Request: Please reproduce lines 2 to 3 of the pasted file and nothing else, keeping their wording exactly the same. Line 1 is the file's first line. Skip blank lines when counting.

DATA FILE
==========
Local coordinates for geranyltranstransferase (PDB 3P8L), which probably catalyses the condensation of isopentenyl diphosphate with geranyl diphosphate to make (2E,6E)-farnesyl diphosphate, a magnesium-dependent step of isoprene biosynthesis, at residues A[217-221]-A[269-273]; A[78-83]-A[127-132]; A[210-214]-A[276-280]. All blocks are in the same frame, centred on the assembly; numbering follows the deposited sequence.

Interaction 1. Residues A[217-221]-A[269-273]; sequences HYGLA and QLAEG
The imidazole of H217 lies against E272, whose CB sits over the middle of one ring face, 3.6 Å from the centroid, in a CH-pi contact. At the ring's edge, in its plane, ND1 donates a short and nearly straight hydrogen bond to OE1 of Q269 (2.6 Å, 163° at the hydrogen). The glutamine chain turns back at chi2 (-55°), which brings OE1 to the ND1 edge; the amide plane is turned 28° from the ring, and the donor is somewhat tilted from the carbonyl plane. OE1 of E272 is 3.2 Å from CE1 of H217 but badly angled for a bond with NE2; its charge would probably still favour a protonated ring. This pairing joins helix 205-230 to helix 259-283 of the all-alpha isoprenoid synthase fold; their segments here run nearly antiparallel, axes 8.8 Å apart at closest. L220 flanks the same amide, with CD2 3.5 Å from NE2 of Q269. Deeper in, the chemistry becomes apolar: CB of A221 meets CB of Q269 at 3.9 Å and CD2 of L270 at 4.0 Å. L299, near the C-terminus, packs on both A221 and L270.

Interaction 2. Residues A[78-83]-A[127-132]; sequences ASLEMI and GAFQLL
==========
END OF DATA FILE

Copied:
Interaction 1. Residues A[217-221]-A[269-273]; sequences HYGLA and QLAEG
The imidazole of H217 lies against E272, whose CB sits over the middle of one ring face, 3.6 Å from the centroid, in a CH-pi contact. At the ring's edge, in its plane, ND1 donates a short and nearly straight hydrogen bond to OE1 of Q269 (2.6 Å, 163° at the hydrogen). The glutamine chain turns back at chi2 (-55°), which brings OE1 to the ND1 edge; the amide plane is turned 28° from the ring, and the donor is somewhat tilted from the carbonyl plane. OE1 of E272 is 3.2 Å from CE1 of H217 but badly angled for a bond with NE2; its charge would probably still favour a protonated ring. This pairing joins helix 205-230 to helix 259-283 of the all-alpha isoprenoid synthase fold; their segments here run nearly antiparallel, axes 8.8 Å apart at closest. L220 flanks the same amide, with CD2 3.5 Å from NE2 of Q269. Deeper in, the chemistry becomes apolar: CB of A221 meets CB of Q269 at 3.9 Å and CD2 of L270 at 4.0 Å. L299, near the C-terminus, packs on both A221 and L270.